How to make Shakespeare immersive 

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James A. Williams makes for a powerful and troubled king in Marcus Gardley’s “Lear,” according to the Mercury News. This historic new play is presented by California Shakespeare Theater aka Cal Shakes. – Photo: Kevin Berne, California Shakespeare Theater

World premiere of Marcus Gardley’s San Francisco-set modern-verse translation of ‘King Lear’

by Cecil Brown

In his own words in 1979, James Baldwin spoke about his experiences as a Black writer with the civil rights movement. The speech took place at the University of California, Berkeley.

“I’m going to improvise like a writer on some assumptions. And though I feel a little uneasy in doing this, in saying this, nevertheless, what a writer is obliged at some point to realize is that he’s involved in a language which he has to change.”

Standing there in that audience in Wheeler Auditorium, as a witness and now a survivor, I recall what Mr. Baldwin said, which is appropriate for the theatrical production, Marcus Gardley’s new translation of “King Lear,” that I am reviewing:

“For example, for a Black writer,” Mr. Baldwin told the largely Black academics at UC Berkeley that evening, “especially in this country, to be born into the English language is to realize that the assumptions of the language, the assumptions on which the language operates, are his enemy.”

This insight drew a breath from the audience that evening. I can still remember the gasp.

They felt the same way that Baldwin did about the control used against us through the English language.

Baldwin went on in measured rhythm and pace to a better way to make his point. He said that the control that the English language presents leads to Black exploitation. He suggested that the writer had to recognize the English language as his enemy. The writer must recognize that he has to take it over – and change it.

“When Othello kills Desdemona, for example,” Baldwin said that night, “‘I threw away a pearl, richer than all my tribe.’ I was very young when I read that and I wondered about that ‘richer than my tribe!’”

“I really had to think about being as Black as sin, as Black as night, Black-heart.”

That was in 1979.

Now it is 2022. I am seated with an audience on the opening night of “Lear,” a play adapted from Shakespeare’s “King Lear” by Marcus Gardley, who was born in Oakland and now lives in Los Angeles. “Lear” runs through Oct. 2 at Cal Shakes’ Bruns Memorial Amphitheater in Orinda.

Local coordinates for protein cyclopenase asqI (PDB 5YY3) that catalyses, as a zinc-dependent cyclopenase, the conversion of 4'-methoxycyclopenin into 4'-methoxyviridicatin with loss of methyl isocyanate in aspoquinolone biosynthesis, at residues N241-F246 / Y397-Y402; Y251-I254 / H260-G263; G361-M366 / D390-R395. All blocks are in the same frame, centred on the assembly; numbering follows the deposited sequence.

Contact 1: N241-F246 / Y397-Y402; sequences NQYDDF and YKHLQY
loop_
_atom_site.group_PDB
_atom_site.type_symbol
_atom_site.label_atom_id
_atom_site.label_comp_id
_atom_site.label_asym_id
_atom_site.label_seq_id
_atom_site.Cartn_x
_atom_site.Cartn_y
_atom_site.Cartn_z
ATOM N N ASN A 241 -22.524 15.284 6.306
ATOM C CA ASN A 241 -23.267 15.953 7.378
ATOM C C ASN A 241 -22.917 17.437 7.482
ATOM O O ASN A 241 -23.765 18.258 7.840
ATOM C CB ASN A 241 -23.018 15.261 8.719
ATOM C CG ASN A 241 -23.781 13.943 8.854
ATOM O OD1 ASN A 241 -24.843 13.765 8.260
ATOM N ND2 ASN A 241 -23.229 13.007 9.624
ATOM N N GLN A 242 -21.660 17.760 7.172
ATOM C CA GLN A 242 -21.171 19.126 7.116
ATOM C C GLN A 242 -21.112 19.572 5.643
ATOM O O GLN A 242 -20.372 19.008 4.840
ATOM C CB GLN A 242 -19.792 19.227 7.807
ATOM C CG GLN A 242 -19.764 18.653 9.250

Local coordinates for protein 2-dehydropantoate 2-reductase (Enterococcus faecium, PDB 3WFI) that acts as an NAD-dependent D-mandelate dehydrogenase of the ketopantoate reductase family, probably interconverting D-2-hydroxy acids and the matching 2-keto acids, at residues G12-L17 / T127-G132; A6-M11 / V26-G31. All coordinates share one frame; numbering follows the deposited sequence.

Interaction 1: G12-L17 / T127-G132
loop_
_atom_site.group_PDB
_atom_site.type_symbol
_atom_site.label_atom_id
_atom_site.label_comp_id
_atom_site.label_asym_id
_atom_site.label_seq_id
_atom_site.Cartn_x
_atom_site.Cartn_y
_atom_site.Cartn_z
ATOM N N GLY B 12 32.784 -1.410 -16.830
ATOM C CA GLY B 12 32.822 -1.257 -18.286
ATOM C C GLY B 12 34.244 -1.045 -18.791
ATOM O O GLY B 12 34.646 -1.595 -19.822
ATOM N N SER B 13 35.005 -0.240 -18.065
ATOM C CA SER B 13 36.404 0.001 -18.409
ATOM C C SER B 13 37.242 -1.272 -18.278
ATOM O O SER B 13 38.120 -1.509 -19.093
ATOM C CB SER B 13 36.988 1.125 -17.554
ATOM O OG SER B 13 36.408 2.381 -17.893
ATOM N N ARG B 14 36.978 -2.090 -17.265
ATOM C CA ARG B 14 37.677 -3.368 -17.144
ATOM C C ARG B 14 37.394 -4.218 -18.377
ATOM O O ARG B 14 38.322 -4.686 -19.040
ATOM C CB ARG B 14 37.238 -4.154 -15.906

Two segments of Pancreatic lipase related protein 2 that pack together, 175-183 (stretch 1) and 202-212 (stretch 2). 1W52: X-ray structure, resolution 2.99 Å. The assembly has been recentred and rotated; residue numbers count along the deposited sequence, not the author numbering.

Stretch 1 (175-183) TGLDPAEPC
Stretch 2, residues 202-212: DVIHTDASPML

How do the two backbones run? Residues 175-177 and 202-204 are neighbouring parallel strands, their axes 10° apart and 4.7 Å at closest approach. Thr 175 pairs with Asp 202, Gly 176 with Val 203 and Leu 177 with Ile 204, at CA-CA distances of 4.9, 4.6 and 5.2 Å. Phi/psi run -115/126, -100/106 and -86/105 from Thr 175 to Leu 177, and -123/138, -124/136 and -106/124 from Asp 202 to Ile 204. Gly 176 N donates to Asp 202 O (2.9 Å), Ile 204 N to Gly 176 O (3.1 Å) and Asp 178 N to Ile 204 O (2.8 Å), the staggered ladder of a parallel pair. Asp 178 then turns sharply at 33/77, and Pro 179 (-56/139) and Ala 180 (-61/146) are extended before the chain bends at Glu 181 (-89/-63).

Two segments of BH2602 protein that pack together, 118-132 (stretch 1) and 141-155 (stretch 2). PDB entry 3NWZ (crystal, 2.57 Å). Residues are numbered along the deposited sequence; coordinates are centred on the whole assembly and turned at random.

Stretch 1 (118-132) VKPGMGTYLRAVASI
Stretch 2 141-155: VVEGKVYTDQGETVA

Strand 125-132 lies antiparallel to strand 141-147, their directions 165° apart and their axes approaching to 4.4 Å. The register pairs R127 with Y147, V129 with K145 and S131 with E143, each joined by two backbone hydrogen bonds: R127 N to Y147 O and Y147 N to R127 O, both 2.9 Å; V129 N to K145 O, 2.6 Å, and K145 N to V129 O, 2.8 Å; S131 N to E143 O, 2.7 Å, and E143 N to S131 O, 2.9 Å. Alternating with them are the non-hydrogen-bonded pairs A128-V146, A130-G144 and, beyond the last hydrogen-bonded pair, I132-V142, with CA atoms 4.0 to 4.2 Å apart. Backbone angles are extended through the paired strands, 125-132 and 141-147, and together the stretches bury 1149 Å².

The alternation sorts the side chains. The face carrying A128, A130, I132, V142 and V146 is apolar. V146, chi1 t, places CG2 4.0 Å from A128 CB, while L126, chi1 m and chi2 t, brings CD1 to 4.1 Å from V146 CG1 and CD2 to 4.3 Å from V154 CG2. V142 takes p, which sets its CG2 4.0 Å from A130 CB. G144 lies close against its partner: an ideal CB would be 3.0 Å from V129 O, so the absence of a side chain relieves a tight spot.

In some sense, the presentation of this brilliant work of art, “Lear,” is the fruition of a struggle to take over the English language that was suggested by Mr. Baldwin back in 1979.

On the opening night of the play, we were entertained under the Orinda skies – a moon and sky of shiny stars were the setting. Occasionally, wild dogs howled distantly.

Starring James A. Williams as “Lear,” the cast will also include Michael J. Asberry as Gloucester, Emma Van Lare as Regan, Dov Hassan as Cornwall, Sam Jackson as Cordelia and The Comic, Leontyne Mbele-Mbong as Goneril, Cathleen Riddley as Kent, Kenny Scott as Albany, Jomar Tagatac as Edmund, Dane Troy as Edgar, and Velina Brown as Black Queen.

Set in San Francisco’s Fillmore District from the eminent domain crisis through the subsequent displacement of the 1960s, “Lear” is Gardley’s deconstruction of the classic story of power, betrayal and madness. But according to Marshall McLuhan, “King Lear” is really about the modernization of power.

“The assumptions on which the language operates are his enemy!” Baldwin thundered.

Marcus Gardley would certainly agree. “Translating ‘King Lear’ was a dream, as it is my favorite Shakespearean drama,” he told the press the night of the opening.

The Bay Area is the perfect location for ‘Lear’ because of themes concerning class, the wealth gap, and the importance of family, community and legacy.

“I am elated to be able to share this timeless story with the Bay Area and to have two of my favorite directors at the helm – Eric Ting and Dawn Monique Williams. We have the honor of presenting this epic and placing it in The Bay at a pivotal time in our community’s history. The Bay Area is the perfect location for ‘Lear’ because of themes concerning class, the wealth gap, and the importance of family, community and legacy. I am certain that audiences will have an incredible time experiencing ‘Lear.’ It has been a long time since ‘black odyssey,’ and it’s great to be back home doing another classic!”